Getting lost is a fine art that’s fading away.
I blame GPS, Waze, Google Maps and people like me who depend way too much on them.
My daughter is a human compass. Spin her around blindfolded eight times and she’ll still know which direction is north.
Me? I’m the opposite of a compass. My magnetic north points to “Lost.” I once drove the wrong direction on the interstate for two hours. I was heading to Virginia Beach with a boyfriend who dozed off while I was driving. When he woke up two hours later, he said the scenery looked too familiar. Turns out when I got back on the interstate after getting gas, I chose the ramp going west, not east.
When I bought a car, I had them install a compass so the letters NSEW light up red inside the rear-view mirror. It’s the only way I know east from west. I blame the lake effect. The cloud coverage from Lake Erie blots out the sun most days so I can’t really tell where the sun rises or sets.
But I just read that getting lost could be a blessing. It stimulates the brain by activating the hippocampus, which keeps the brain from shrinking.
In a recent article in The Washington Post, M.R. O’Connor wrote that our brains are changing when we rely too much on gadgets for directions.
“When people are told which way to turn, it relieves them of the need to create their own routes and remember them,” O’Connor wrote. “They pay less attention to their surroundings. And neuroscientists can now see that brain behavior changes when people rely on turn-by-turn directions.”
She quoted Amir-Homayoun Javadi, the author of a study published in Nature Communications in 2017, who discovered, “when people use tools such as GPS, they tend to engage less with navigation. Therefore, brain area responsible for navigation is less used, and consequently their brain areas involved in navigation tend to shrink.”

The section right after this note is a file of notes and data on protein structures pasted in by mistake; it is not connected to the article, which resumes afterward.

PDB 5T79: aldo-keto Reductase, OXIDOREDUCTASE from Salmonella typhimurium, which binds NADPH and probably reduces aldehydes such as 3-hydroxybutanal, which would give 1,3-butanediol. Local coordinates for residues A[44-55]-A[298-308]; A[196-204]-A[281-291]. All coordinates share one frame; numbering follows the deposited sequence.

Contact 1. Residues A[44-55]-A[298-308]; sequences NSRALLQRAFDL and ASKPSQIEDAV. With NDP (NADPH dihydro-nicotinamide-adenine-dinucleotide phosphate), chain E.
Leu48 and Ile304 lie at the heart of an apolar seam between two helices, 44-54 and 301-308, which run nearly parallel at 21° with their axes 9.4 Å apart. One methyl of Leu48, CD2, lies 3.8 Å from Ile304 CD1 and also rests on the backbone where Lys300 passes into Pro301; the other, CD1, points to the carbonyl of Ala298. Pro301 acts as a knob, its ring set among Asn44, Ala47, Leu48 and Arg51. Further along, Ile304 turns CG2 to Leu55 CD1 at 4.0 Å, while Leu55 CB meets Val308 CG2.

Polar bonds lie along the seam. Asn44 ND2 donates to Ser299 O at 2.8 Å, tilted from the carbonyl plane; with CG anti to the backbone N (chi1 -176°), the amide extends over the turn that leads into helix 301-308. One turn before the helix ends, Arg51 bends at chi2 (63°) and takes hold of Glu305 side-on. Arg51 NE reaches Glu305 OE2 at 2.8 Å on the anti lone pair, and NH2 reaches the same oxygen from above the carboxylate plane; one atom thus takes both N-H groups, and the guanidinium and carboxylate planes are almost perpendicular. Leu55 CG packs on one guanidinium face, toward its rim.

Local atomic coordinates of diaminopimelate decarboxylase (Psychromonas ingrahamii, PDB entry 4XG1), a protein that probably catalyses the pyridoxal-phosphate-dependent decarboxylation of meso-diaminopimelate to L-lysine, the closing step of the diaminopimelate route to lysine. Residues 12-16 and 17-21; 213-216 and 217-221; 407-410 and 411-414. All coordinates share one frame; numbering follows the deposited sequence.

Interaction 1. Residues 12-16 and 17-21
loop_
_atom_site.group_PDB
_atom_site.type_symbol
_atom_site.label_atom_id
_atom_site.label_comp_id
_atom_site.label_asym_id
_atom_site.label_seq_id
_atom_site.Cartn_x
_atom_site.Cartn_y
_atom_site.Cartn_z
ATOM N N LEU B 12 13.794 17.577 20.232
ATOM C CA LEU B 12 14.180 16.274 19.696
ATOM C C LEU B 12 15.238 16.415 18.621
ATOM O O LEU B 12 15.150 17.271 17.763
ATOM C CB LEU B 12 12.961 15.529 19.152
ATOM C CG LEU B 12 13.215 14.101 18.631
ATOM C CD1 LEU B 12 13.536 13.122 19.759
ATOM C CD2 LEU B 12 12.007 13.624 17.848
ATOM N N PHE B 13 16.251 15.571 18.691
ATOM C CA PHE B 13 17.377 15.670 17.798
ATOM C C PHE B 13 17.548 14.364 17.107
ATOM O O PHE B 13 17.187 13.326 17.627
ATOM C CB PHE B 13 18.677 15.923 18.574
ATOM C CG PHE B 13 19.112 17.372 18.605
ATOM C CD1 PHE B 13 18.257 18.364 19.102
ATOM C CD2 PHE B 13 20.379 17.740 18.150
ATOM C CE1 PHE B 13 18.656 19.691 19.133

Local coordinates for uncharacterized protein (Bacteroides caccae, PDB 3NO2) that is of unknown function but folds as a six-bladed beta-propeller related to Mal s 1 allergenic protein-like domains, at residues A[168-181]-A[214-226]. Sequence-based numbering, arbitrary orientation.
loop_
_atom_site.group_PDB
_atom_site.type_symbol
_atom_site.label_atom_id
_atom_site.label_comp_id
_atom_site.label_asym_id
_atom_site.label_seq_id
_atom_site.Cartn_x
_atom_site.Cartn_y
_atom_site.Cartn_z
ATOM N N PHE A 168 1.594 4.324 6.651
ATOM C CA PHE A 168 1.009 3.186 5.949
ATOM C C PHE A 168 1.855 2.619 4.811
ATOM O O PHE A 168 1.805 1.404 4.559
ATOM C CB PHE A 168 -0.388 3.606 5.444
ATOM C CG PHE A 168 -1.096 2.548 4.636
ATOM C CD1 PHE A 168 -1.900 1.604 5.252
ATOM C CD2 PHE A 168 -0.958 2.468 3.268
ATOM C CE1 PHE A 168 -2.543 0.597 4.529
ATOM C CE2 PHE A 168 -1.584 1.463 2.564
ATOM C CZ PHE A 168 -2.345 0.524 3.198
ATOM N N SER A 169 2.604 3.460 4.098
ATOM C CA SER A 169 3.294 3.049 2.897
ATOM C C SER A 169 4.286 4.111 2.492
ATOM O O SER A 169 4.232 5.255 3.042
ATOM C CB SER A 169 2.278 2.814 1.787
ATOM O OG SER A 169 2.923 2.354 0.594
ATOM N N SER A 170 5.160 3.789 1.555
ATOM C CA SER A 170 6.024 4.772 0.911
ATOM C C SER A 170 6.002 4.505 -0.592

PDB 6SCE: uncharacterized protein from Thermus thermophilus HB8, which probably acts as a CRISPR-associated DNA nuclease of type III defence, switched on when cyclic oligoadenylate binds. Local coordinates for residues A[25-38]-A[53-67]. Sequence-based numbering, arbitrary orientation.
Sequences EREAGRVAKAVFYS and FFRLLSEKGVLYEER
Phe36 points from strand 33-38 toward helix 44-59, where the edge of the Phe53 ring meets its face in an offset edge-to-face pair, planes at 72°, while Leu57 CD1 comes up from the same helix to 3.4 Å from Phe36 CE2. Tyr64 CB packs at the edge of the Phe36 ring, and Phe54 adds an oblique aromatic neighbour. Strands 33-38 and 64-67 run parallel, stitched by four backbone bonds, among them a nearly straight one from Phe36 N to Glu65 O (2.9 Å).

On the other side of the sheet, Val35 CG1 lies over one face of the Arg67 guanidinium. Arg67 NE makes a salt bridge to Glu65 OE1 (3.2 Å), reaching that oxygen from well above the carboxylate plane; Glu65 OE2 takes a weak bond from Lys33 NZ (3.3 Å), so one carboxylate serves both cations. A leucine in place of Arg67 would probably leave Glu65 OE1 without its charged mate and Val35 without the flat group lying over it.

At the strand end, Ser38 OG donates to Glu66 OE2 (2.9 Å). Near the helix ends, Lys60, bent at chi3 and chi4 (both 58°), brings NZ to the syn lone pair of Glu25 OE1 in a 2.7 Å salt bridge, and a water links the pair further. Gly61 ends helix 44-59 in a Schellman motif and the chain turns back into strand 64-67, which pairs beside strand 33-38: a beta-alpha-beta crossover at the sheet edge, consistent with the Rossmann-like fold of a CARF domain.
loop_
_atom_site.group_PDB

Ever since I went backpacking in West Virginia last fall, I’ve been trying to expand my brain and practice orienteering. “Always know in what direction you are headed,” a hiker advised. I test myself daily. And fail way too often.
I do love spreading out a paper map to find my way. I keep an atlas of the entire United States in my trunk just in case I want to hit the road and keep moving.
Everyone has a map on their smartphone, but I carry a paper one in the glove box. A few years ago, two college guys were hanging outside a local Starbucks, lost and in need of directions to get to a city outside of Pittsburgh. Their phone must have died. When I pulled out a paper map to help them, they burst out laughing. “You still use a map?” they chortled.
They stopped laughing when I reminded them, “I’m not the one who’s lost.”
Most people depend on GPS to get them where they want to go. But how do you get to places you didn’t know you wanted to go? That’s the joy of getting lost. You stop and ask directions. You meet people along the way. You run across a peach stand on a back road or discover an ice cream stand you didn’t know existed and will return to again. You discover parts of America you didn’t plan on visiting.
Once on our annual trip to the Outer Banks of North Carolina, I took the wrong highway when my husband was asleep. (Yes, there’s a pattern here. If you’re riding with me, don’t fall asleep or you’ll wake up in Poughkeepsie, N.Y.) When he woke up, we were on the Lincoln Highway. His great-uncle had hiked the entire Lincoln Highway, so we enjoyed the detour, even though it took us an hour longer to get home.
What’s our hurry?
My kids use Waze – developed by an Israeli company – to speed up every journey. The GPS navigation tool helps them shave five minutes off a 15-minute trip. The app is updated by drivers to show you the fastest way to wherever you’re going and how to bypass construction or traffic accidents. But isn’t life supposed to be about enjoying the journey, not just rushing to the destination?
J. R. R. Tolkien once wrote, “Not all those who wander are lost.”
Even if they are, let’s give them credit for using their brains.
Connect with Regina Brett on Facebook at ReginaBrettFans. 2018 Best Columnist, AJPA Louis Rapoport Award for Excellence in Commentary.